Bonjour fellow offsec bugs. I have a super special h@shtalk for you today.
I know it’s been a while, but I’m starting a journey that I have a feeling is going to be super important for me and I’d like to have it documented.
Today I pwned my first challenge on Hack The Box and since I want to make this a daily thing I believe it won’t hurt to share what I learned here.
Of course, having the rules of the platform, where only write-ups of retired HTB machines or challenges are allowed here’s a little ‘emdee five for life’ treat to get us started.
When you enter the challenge it navigates you to page where a simple string is given and the instruction is to enter the MD5 hash of the given string.
Solution Chain of Thoughts
First, I attempted the obvious solution. Opened a command line terminal to calculate the MD5 hash of the string.
And no, it’s not that easy. After entering the calculated MD5 hash, the message I got back is — Too slow! Not only am I too slow, but they were quick enough to already provide another string that needs to be hashed.
I also tried entering “abcgdfd”, “fkdjghdkj”, or another wrong value to see if another message would pop-up except how slow I am, but no, they just want faster.
So, I decided to give the challenge what it wants. Automation!
Now, after extensive research on “How to be Usain Bolt in String Hashing” I found that several approaches could be quite useful. Came down to two of them. Writing a Python Script or using Burp. The Burp thing caught my attention, especially a pretty useful feature they have — called Recursive Grep.
Recursive grep to the rescue
Recursive grep payload source is an option in Burp Intruder, which works by generating each attack payload dynamically based upon the application’s response to the previous request.
Pretty neat, ha?
Okay, let’s see it in action.
Open Burp Suite, activate the proxy and capture the POST request in which you submit anything. Send this request to the Intruder module.
Set the payload position to the value of the hash parameter.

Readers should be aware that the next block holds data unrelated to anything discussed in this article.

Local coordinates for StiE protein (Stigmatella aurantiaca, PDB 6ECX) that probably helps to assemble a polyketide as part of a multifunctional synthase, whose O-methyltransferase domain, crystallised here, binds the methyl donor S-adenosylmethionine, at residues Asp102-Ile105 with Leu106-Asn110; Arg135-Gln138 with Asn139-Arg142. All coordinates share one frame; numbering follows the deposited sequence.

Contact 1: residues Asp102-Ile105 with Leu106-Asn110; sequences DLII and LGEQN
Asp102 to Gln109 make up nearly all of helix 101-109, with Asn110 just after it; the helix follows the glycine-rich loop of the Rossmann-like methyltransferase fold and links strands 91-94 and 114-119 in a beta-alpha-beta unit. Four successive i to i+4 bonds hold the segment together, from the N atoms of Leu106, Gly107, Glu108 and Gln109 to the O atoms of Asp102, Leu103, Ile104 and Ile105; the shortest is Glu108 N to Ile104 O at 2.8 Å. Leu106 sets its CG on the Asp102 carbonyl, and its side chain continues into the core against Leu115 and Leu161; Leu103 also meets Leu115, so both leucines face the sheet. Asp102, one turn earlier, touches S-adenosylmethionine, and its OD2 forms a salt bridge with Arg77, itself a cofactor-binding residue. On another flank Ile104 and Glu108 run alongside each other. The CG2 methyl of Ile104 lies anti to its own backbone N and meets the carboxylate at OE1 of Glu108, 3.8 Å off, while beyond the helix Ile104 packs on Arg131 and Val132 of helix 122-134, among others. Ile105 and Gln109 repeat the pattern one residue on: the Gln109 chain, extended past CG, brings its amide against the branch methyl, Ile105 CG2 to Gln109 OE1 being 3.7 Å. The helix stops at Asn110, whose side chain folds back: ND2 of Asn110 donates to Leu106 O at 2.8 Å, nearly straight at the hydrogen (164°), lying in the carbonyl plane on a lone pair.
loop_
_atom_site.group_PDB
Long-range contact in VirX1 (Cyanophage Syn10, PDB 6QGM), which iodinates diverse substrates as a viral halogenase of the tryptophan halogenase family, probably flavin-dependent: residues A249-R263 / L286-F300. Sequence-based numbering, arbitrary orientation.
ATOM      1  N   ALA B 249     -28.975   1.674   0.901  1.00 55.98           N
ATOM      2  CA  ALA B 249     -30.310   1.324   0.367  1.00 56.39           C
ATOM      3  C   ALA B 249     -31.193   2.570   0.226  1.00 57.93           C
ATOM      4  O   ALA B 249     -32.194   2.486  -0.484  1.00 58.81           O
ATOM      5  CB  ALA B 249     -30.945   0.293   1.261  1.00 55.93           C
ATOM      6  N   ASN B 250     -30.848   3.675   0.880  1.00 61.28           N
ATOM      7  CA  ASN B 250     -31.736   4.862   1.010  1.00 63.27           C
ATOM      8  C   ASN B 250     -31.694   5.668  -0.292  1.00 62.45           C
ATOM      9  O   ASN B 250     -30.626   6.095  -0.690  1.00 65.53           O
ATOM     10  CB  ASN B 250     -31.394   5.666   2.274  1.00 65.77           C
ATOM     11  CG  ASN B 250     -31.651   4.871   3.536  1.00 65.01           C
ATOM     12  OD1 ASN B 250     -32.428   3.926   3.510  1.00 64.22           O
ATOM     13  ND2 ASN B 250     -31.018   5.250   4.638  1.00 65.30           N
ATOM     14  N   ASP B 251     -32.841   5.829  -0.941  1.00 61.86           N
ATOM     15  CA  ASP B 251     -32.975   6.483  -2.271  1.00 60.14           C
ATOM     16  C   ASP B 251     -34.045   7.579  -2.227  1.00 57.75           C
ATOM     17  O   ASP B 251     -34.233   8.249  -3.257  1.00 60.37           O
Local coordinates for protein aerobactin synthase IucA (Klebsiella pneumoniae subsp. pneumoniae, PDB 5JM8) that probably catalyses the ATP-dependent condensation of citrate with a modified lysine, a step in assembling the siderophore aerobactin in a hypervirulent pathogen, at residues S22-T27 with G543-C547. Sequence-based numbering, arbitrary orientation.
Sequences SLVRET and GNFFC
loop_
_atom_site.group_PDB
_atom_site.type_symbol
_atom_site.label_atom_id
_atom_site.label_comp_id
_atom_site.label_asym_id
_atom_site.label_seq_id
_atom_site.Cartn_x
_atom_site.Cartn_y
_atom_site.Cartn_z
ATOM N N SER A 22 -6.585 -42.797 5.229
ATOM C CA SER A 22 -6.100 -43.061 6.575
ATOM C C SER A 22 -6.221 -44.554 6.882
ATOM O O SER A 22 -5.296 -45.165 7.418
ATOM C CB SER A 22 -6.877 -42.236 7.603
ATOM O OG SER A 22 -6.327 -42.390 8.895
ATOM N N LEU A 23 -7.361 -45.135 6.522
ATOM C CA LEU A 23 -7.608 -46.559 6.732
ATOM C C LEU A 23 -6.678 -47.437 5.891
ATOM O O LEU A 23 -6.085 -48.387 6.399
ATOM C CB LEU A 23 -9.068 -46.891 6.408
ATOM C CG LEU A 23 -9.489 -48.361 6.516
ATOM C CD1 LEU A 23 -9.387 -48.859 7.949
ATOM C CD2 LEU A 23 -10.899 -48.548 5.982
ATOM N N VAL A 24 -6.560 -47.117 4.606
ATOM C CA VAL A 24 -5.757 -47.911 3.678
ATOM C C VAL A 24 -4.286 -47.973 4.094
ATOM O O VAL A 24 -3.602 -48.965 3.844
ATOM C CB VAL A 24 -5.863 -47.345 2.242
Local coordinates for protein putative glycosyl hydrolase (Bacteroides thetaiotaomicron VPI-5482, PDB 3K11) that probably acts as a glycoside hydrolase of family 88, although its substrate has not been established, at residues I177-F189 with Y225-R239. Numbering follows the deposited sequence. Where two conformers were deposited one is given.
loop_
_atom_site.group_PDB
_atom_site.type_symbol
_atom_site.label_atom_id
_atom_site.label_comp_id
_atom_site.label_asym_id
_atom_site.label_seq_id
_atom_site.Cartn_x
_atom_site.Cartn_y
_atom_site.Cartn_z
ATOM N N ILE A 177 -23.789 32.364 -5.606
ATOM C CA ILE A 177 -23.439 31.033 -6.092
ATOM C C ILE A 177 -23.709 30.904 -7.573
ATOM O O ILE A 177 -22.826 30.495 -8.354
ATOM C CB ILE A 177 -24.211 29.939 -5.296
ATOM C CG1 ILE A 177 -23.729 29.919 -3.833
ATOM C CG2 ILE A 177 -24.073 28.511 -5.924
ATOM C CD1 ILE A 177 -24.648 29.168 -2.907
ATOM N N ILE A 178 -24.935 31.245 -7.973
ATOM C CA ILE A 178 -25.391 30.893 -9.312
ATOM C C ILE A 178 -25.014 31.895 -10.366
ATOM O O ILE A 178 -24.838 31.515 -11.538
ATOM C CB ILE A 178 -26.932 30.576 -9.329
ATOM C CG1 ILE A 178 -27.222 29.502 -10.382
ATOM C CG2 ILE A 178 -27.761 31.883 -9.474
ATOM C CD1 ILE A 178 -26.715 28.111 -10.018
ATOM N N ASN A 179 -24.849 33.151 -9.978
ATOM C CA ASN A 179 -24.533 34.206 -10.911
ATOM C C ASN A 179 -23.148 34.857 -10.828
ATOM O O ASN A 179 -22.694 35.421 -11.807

The payload type will be Recursive grep and the extract grep will be defined in the Options tab. The Payload Processing should be set to Hash: MD5.
The Payload Options tells us what exact value we need to process. The value between <h3 align=’center’> to </h3> is the string which needs to be hashed and that is the value that we need to capture from the response of the previous request. With simple Inspect Element on the Challenge page you can find the exact tags that you need, which are the ones mentioned above.
Those tags should be defined in the Options tab and it should look like this:
Besides that, one more thing should be defined in the Options tab and that is Grep Match. With this if we define — Too slow! — as a tag, Burp will see if it exists in the response or not, and that would make it easier for us to see which responses succeeded and which have not.
Launching the attack, we can see that some requests don’t have a flag for ‘Too slow!’ and that means that in those requests the Intruder was quick enough to calculate and submit the MD5 hash of the string.
The flag can be found in the response of those requests.
Recursion has always been super cool, right?
Thanks for reading bugs. Catch me in some of my other h@shtalks and keep thinking on your feet!
Some useful resources: